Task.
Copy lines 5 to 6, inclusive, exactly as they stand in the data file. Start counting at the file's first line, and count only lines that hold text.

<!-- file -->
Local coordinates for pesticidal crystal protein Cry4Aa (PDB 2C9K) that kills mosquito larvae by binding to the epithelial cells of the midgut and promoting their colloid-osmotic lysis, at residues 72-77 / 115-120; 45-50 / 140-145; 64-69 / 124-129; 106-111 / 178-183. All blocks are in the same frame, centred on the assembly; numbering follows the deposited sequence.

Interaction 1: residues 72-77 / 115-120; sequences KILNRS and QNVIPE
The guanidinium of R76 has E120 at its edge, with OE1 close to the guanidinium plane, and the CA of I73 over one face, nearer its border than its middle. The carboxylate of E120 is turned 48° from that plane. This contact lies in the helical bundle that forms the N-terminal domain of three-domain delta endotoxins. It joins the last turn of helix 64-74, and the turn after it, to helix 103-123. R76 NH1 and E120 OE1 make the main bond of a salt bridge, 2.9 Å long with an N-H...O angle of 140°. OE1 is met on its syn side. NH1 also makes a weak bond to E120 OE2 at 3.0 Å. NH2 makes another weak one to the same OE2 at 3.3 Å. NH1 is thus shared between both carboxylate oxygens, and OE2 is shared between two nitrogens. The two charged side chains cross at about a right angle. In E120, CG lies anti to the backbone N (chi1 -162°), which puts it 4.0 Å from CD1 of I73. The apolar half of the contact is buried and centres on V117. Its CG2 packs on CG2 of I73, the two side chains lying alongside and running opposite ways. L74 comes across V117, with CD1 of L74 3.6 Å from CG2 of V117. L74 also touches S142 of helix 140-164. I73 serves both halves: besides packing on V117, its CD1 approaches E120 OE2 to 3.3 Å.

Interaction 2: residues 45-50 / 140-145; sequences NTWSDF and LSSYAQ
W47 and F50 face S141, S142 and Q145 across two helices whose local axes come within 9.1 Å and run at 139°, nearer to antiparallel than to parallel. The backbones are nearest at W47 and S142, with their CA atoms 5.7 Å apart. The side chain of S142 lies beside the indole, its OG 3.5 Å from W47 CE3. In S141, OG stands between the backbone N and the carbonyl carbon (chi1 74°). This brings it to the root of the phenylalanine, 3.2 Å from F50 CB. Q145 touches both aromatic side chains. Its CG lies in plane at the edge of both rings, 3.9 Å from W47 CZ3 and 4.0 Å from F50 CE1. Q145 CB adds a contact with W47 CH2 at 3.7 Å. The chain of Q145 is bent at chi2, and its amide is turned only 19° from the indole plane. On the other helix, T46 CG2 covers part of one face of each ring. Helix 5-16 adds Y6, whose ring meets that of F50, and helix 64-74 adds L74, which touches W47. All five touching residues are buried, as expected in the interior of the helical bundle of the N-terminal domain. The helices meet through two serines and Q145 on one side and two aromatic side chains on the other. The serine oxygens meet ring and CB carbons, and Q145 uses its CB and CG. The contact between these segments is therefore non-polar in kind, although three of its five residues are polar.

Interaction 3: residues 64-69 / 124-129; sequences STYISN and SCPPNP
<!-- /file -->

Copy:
W47 and F50 face S141, S142 and Q145 across two helices whose local axes come within 9.1 Å and run at 139°, nearer to antiparallel than to parallel. The backbones are nearest at W47 and S142, with their CA atoms 5.7 Å apart. The side chain of S142 lies beside the indole, its OG 3.5 Å from W47 CE3. In S141, OG stands between the backbone N and the carbonyl carbon (chi1 74°). This brings it to the root of the phenylalanine, 3.2 Å from F50 CB. Q145 touches both aromatic side chains. Its CG lies in plane at the edge of both rings, 3.9 Å from W47 CZ3 and 4.0 Å from F50 CE1. Q145 CB adds a contact with W47 CH2 at 3.7 Å. The chain of Q145 is bent at chi2, and its amide is turned only 19° from the indole plane. On the other helix, T46 CG2 covers part of one face of each ring. Helix 5-16 adds Y6, whose ring meets that of F50, and helix 64-74 adds L74, which touches W47. All five touching residues are buried, as expected in the interior of the helical bundle of the N-terminal domain. The helices meet through two serines and Q145 on one side and two aromatic side chains on the other. The serine oxygens meet ring and CB carbons, and Q145 uses its CB and CG. The contact between these segments is therefore non-polar in kind, although three of its five residues are polar.

Interaction 3: residues 64-69 / 124-129; sequences STYISN and SCPPNP